24 Jun

Chowder, Clam Cakes, and Cigarettes: Rocky Point Shore Dinner Hall

The Rocky Point Shore Dinner Hall in the 1950's.

The Rocky Point Shore Dinner Hall in the 1950’s.

Note: The 2014 BioBlitz was held at what’s left of one of Rhode Island’s legendary attractions: Rocky Point Amusement Park.  That story is in a different post.  What follows here is a memoir of my time spent  working as a busboy at my first job, at the Shore Dinner Hall.

The story goes that river boat captain William Winslow brought the genteel set to Rocky Point in the 1840’s for Sunday school picnics. Women in long skirts carried parasols and men wore suits and straw hats, even while strolling the beach awaiting the smoky, salty flavors of a clambake. Rocky Point was a delicate young girl then, in the first blush of femininity. Since those days, and especially in the decades since the park closed, a mythos has arisen about the family wholesomeness of Rocky Point.

That’s not the Rocky Point I know. The park I know had long since ceased to be a blushing young girl. In the mid 1970’s, she was a bleach blonde, with a cigarette dangling from her lips, sagging breasts in a low cut shirt she was too old to wear, and a tattoo of a tear at the edge of her eye. She smelled of Cachet or Charlie perfumes, frying grease. She sounded like Deep Purple, Donna Summer, cheap P.A. systems, loud mufflers. She tasted of Coke in waxed paper cups or warm beer.

The brackets that held the letters above the hall still stand, though the letters are long gone.

The brackets that held the letters above the hall still stand, though the letters are long gone.

The Shore Dinner Hall that was one of the most famous elements of the park was a dark, cavernous, noisy beast. Wooden floors, wooden tables, wooden chairs that seated a thousand at a time. The floors creaked constantly as the wait staff paraded around carrying heaping bowls of clam cakes and tureens of red chowder. The clientele talked loudly in order to be heard above the din of scraping chairs and overhead fans, and because that was the only way they knew to behave. Before one herd of diners left, wait staff would pass around a wicker basket lined with a red and white cloth napkin, into which diners might deposit a gratuity. Then it was time to clear the table for the next seating. That’s where I came in.

Billy, a schoolmate of mine who was a year older than I was, called me in early June and told me he had gotten a job as a busboy at the Shore Dinner Hall. The season was still young, and they were hiring at the Hall, so why don’t I stop by and fill out an application? Aside from mowing neighborhood lawns, I had never had a job before, and even though the place was intimidating, I was excited at the prospect of making money. I filled out the paperwork. There was a bar at the front corner of the hall, behind which stood a burly man, balding with dark hair slicked back. Conrad Ferla, an Italian immigrant, ran the Shore Dinner Hall, and looked me up and down as I passed him my application. “Okay, you come in Sunday,” he said, though it sounded more like “you comb een soneday.” Say it out loud, and you’ll see what I mean.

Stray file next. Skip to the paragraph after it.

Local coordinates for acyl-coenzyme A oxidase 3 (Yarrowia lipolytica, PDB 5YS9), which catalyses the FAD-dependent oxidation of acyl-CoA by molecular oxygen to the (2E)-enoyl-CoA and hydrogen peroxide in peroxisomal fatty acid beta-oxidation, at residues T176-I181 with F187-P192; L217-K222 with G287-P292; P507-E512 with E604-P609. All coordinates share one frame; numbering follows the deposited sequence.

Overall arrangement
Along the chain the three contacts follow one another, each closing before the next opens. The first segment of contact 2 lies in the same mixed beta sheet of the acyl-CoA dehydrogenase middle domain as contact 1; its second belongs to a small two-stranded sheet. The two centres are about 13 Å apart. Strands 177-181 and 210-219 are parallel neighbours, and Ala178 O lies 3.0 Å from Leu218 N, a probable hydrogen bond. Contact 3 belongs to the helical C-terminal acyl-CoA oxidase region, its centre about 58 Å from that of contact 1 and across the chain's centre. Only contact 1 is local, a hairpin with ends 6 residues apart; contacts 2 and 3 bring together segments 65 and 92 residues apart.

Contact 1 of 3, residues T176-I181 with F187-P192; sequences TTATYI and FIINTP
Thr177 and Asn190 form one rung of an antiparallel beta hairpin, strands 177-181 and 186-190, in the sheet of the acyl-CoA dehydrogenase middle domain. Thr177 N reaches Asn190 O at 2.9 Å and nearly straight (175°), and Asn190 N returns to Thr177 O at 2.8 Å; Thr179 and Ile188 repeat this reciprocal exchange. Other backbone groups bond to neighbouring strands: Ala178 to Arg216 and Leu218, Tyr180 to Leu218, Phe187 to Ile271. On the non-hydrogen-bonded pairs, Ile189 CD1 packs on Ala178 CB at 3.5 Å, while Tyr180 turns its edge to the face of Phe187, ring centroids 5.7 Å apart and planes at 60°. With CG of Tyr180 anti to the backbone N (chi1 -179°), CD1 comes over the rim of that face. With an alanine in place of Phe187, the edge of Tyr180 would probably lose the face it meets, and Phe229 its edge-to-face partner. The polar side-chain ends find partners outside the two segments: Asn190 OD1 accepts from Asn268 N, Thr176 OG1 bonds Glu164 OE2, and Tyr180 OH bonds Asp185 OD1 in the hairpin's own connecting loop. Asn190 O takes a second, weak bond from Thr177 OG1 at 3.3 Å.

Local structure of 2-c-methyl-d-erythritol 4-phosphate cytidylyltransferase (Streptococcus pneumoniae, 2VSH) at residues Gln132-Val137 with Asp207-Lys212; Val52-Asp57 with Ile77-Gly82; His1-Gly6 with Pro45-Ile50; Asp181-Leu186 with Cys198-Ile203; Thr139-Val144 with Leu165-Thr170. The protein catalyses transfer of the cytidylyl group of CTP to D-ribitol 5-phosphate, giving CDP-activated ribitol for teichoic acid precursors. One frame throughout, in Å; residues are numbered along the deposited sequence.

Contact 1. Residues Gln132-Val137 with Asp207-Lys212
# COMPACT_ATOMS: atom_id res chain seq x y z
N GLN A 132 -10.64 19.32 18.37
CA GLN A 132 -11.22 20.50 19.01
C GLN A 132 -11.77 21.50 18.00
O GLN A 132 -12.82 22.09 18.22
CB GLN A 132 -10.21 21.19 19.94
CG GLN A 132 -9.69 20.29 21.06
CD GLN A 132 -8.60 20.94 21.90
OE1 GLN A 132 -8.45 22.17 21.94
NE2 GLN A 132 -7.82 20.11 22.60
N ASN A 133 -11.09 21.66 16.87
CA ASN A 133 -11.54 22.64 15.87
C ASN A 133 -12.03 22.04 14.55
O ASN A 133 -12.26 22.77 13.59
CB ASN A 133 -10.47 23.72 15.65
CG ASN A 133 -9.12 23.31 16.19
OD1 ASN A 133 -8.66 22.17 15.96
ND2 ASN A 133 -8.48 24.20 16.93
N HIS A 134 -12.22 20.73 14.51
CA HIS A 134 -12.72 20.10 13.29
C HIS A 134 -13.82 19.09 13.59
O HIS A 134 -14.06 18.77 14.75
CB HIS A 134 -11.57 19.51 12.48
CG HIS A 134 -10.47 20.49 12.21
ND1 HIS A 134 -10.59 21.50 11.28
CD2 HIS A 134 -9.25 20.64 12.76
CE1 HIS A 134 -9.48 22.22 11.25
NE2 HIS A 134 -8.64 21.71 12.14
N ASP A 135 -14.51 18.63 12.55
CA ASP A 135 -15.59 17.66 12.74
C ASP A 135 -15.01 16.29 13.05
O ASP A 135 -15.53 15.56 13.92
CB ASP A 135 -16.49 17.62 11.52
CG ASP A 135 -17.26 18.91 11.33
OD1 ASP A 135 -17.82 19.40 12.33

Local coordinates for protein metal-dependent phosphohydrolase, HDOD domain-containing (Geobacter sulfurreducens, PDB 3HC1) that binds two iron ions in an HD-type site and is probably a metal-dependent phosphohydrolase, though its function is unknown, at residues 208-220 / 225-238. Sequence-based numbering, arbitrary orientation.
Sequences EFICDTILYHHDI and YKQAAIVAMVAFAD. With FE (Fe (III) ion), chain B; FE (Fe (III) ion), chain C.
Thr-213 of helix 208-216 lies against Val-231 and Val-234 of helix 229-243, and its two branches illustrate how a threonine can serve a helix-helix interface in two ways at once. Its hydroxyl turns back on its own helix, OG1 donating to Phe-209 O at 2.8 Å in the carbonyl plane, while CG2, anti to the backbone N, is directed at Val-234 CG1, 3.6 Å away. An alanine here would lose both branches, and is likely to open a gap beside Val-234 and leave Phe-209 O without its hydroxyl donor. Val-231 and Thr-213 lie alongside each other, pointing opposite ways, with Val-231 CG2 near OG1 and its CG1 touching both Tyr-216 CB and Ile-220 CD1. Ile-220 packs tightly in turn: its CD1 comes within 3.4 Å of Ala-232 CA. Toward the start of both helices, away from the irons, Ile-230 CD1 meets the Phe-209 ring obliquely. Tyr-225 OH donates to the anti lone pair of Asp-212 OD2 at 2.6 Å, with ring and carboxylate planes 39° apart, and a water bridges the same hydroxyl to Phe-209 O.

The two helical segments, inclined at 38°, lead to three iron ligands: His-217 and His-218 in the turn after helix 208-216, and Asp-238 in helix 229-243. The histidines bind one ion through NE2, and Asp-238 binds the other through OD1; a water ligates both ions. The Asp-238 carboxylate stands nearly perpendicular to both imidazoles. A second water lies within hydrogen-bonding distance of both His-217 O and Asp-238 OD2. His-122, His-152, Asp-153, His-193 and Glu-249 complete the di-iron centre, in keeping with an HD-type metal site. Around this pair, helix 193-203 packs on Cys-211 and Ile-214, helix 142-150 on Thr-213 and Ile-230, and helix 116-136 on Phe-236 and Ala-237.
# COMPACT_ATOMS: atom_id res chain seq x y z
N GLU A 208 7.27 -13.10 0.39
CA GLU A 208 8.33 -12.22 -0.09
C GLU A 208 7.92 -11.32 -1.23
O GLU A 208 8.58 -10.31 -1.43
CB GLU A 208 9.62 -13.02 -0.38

Sunday was the busiest day of the week for the park. I showed up at 10 a.m. wearing the white shirt, black pants, black bow tie and black dress shoes that were required of both waiters and busboys. Waitresses, outnumbered at least four to one, looked a bit like nurses in plain white dresses that buttoned to the neck and reached below their knees. Setup was first, as tables were readied with metal utensils, paper cups for soda or water, napkins. Plates were brought down the 50-foot rows of tables and put in place. Chairs were pushed in tidily, and the place would look the best it would for the rest of the day.

At 10:30, it was time for lunch. Fifteen or more of us sat at a table, and were served roast meat whose parents had given it up for adoption, mashed potatoes, and canned green beans. It tasted like it looked, but as it would be the only meal for nearly 12 hours, I forced some down anyway. Waiters and waitresses, having worked at the hall for years, chatted. They were young people like John, who sported a bushy mustache and a smile, thirty-somethings like Dan, whose red eyes and pinched face spoke of heavy drinking, and Mike, a gent in his seventies who wore his gray hair in a crew cut, with a scab on his face where had nicked himself while shaving, and who looked much too old for the grueling work ahead. When they finished the grub, they smoked and talked some more, using the dinner plates as ashtrays and putting their cigarettes out in their mashed potatoes.

Ahead of the wait staff were people like Doc, gray and black hair also sleeked back and wearing a bristling mustache. No one seemed to be able to say exactly what Doc’s job was, but he was Conrad’s right hand man, with a booming voice and wearing a Hawaiian shirt every day. We thought the latter was simply a bad fashion choice, especially for the time period. That is, until I saw him reach over to fix a table and I spotted a chrome plated .38 pistol in a holster on his hip, usually covered by the untucked shirt. His reason for carrying a loaded gun in an amusement park was as mysterious as his job description, and we busboys knew enough to keep busy when Doc was around.